Artist Cadi Froehlich co-ordinates something very beautiful out of her own kind of chaos. She makes sculpture on large and small scales from salvaged copper and materials which have a Rauschenberg-esque “found object” quality to them, resulting in artwork which is both curiously inviting and strangely detached at the same time.
By drawing upon these ideas of tactile interaction with discarded materials, Cadi calls her viewer’s attention to the way people engage with their environment, whilst at the same time making reference to our place within the natural world. Suddenly the wires she manipulates become a reference to both electrical and social circuits, in a fascinating crossover between technology and human relationships.
Intrigued by the complexity of her practice and curious about where she makes such detailed work, we caught up with Cadi to find out about her daily routine and the importance of working in a studio littered with bits and pieces she finds around Brighton…
Where do you work?
I work in a studio in Brighton where I live. I share it with the very talented painter Lauren Alderslade, and the mix of mediums in the space is really important to me. I love the company and how that bounces ideas around, and also because both Radio 6 and the dog refuse to talk back to me when it’s just us.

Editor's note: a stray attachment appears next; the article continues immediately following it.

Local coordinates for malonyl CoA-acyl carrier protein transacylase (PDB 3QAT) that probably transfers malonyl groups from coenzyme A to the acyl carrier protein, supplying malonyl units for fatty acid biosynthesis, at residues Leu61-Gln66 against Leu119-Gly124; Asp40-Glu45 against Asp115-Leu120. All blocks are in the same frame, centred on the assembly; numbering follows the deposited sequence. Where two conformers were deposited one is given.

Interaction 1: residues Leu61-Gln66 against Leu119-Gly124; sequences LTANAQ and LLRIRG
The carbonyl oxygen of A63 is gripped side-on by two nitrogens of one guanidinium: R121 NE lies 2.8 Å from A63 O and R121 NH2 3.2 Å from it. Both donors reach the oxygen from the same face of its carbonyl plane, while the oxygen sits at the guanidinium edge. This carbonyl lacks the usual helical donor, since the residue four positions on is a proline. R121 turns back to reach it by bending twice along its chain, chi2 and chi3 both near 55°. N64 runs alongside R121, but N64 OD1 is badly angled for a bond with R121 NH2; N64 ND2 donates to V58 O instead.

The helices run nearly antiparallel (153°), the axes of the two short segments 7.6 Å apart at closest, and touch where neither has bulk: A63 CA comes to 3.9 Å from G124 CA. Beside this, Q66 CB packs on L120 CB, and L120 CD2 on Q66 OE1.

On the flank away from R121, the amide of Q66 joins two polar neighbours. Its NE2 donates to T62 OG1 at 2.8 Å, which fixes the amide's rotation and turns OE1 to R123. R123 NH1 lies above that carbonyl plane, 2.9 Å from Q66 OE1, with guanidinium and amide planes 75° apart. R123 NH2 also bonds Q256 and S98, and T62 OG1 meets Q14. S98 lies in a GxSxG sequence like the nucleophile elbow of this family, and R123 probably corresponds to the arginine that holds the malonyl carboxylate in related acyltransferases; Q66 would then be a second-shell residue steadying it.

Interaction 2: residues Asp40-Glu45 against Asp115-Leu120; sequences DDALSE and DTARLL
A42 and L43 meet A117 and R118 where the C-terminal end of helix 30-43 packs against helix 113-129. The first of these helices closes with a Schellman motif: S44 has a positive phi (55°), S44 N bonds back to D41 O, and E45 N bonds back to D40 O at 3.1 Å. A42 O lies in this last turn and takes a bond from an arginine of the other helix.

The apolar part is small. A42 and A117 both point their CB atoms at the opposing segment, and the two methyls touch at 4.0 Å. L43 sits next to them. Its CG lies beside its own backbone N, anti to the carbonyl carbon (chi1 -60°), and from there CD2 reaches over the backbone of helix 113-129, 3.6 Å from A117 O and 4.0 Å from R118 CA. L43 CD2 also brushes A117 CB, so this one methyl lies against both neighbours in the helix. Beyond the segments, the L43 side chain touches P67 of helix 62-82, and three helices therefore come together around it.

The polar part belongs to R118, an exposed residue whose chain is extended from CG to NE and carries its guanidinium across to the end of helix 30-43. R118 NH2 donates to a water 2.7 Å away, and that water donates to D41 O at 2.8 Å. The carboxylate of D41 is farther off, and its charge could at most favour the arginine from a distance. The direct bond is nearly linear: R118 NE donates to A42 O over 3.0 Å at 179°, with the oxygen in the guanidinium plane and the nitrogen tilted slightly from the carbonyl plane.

How does your working day start?
With lots of noise and people. When half of them have been shipped off to school, I go off up the woods with the dog for some thinking space, before doing some emails and paperwork. Once the mess at home is rearranged and dinner sorted, I head down the hill to the studio.
How do you work and how has that changed?
I work messily, that hasn’t changed, but I have changed my appreciation for it. Silke Dettmers describes her studio as her palette; all the stuff that comes into it piles up a bit then starts talking to eachother and the work emerges. That helped me to understand that the stuff I select at the scrapyard or womble from the streets is informed by my ongoing interests, and once together they start to make sense.
Where would we find you when you’re not at work?
In my house, out walking or looking at new art with my friends. That is really important, both the art part and the friends part.
Would you intern for yourself?
Well, I’d have to listen to a LOT of talking, and I already have the dog for that.
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